On the photographer's left on the front is a peculiar slider, with a flip-up finger pad, which is the stop-down lever for depth of field preview and stop-down metering. If this lever is used, the shutter must be reset by recocking it; if the shutter has been released, DoF preview will not function correctly as the lens will not stop down past the aperture of the last exposure. If the shutter has not been released, it can be manually recocked by using the double-exposure lever. This is required, as the camera will not meter after previewing the aperture (displaying error code in viewfinder) until the shutter has been reset.

On the side of the lens mount are buttons for exposure preview (also available by half-pressing the shutter release) and exposure memory, which functions identically to the exposure preview except that once pressed, the exposure settings chosen will not change even if the light does. Around the rewind crank is the film speed setting dial, with ±2-stop exposure compensation adjustment. Both film speed and compensation are locked in place normally, with separate buttons to release each.

Next to the film speed/compensation dial, there is a button with a collar switch around it. The button tests the battery, with an LED on the opposite side of the camera that should flash somewhat rapidly if the battery is fresh. The switch deactivates the viewfinder display when pushed to the photographer's left.

The electronically controlled horizontal cloth focal plane shutter has marked speeds from 30 seconds to 1/1000, with X-synchronisation at 1/60 second (there is no bulb synch setting). In aperture priority mode the shutter speed is continuously variable. Even moderately well used examples of the camera (and the AE-1) develop a distinctive "squeal"; this can be corrected by re-lubricating the mirror braking mechanism. If this is not done, the fault can eventually lead to permanent damage. It is also not uncommon to see broken or taped-up battery doors on used models.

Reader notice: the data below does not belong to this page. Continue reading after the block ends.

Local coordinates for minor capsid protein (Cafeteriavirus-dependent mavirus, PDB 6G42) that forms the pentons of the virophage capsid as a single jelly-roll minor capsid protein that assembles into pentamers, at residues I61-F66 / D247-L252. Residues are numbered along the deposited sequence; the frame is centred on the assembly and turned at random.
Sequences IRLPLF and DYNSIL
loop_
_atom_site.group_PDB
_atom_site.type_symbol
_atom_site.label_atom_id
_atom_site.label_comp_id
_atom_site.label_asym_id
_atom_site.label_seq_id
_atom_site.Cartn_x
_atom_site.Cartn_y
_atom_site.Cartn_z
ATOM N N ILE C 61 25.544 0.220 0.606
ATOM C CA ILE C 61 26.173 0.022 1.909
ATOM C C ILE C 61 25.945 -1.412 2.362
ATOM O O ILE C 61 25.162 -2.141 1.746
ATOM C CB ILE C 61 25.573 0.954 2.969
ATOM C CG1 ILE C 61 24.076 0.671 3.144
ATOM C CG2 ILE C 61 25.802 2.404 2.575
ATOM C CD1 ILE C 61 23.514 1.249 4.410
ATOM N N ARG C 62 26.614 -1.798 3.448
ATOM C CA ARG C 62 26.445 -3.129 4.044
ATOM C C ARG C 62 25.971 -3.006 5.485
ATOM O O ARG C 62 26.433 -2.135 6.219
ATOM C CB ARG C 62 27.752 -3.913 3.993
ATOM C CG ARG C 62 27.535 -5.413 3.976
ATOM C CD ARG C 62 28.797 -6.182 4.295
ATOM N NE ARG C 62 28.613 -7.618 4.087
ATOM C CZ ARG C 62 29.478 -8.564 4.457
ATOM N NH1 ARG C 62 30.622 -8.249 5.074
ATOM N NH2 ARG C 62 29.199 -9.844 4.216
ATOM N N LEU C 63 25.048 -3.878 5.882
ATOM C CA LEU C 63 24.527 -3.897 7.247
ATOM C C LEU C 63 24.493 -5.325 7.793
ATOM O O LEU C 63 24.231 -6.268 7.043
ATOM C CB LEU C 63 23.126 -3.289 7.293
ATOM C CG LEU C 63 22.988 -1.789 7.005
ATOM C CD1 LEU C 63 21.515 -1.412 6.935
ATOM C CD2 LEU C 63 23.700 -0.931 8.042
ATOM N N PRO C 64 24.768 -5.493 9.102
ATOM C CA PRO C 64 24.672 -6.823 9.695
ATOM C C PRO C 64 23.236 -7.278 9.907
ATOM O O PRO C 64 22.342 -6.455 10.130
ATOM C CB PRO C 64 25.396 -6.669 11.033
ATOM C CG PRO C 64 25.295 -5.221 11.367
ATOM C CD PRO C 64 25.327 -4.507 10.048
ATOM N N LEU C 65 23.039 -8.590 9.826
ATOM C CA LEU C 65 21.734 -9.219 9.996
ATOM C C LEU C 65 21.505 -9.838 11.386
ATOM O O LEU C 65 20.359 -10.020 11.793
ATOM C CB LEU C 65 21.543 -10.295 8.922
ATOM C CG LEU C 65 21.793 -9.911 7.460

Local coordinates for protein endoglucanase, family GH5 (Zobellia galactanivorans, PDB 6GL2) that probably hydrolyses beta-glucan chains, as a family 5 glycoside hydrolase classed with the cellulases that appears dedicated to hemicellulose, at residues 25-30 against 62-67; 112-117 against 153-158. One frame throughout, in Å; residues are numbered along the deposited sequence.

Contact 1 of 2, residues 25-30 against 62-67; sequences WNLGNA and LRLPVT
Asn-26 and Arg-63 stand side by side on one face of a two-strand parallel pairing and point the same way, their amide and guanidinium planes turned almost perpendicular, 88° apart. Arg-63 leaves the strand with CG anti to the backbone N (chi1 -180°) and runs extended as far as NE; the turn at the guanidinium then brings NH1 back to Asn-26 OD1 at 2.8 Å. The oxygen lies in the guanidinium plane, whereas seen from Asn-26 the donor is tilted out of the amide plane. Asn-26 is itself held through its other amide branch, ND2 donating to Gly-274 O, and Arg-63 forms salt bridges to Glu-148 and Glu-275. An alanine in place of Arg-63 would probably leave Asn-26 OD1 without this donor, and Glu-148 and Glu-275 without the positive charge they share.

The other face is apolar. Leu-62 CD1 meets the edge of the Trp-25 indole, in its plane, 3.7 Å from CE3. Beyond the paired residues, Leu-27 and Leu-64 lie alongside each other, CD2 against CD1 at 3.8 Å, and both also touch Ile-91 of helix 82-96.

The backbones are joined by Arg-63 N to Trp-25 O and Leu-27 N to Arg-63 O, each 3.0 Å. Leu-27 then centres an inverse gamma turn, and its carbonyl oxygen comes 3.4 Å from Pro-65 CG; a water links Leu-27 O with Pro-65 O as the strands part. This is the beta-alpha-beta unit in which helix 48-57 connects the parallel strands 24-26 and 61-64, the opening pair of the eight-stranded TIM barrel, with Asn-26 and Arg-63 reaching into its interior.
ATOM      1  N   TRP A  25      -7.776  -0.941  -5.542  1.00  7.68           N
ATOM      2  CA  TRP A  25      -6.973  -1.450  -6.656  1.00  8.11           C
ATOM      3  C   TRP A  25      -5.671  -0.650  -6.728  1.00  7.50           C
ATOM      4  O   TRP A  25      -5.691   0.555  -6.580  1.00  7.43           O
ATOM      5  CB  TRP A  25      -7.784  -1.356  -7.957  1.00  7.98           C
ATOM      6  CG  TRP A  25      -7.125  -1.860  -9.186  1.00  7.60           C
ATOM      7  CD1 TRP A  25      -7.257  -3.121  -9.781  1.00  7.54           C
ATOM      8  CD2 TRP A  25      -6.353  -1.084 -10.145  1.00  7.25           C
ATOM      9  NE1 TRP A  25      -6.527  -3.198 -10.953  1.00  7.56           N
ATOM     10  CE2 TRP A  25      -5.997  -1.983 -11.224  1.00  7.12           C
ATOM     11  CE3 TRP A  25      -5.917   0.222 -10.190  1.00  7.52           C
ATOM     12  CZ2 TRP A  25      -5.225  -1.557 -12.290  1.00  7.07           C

Dedicated flashguns can be attached to the hot shoe, where there are two additional contacts for camera-flash communication. There is also a PC socket on the front, near the rewind crank, for a conventional flashgun.

Around the wind-on lever is the On (A)/ Off (L, lock)/ self-timer (2 or 10 sec) switch, and also a double-exposure release that allows cocking the shutter without advancing the film (this is covered by the lever in the photo above). The base of the A-1 has electrical contacts and a mechanical linkage for a motor drive as well as the tripod bush and rewind release.

The A-1 was among the first cameras to be completely dependent on battery power. This power came from a 6V PX28A battery, or four LR44 1.5V alkaline cells, kept in a battery compartment on the front, partly hidden by the "Action Grip"[3]). The grip must be removed to fit a motor drive. Unlike most other Canon SLRs, the A-1 was only available in black finish.


The Canon A-1 is superior to the AE-1 in most respects. The AE-1 has many plastic components. The A-1 was built more robustly, using metal gears in contrast to the metalized plastic gears of both the AE-1 and AE-1 Program. Furthermore, the A-1 offers aperture priority and lower shutter speeds, although the metering system is the same as that of the AE-1 Program. Despite its better specifications, the price of a second-hand A-1 is often lower. This may be because the AE-1's ubiquity and appealing style give buyers more awareness of it.

As a "user" camera today the A-1 falls in a bit of an awkward middle ground. It is a bit too complex and idiosyncratic to recommend to a complete film newbie. However, a photographer seeking a more automated experience may miss certain features, such as Program Shift, TTL flash control, or indeed, autofocus.


  1. According to Canon, in their museum
  2. The Program graph shifts with the film speed - the difference between Light Value and Exposure Value.
  3. named in the manual


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Canon Cameras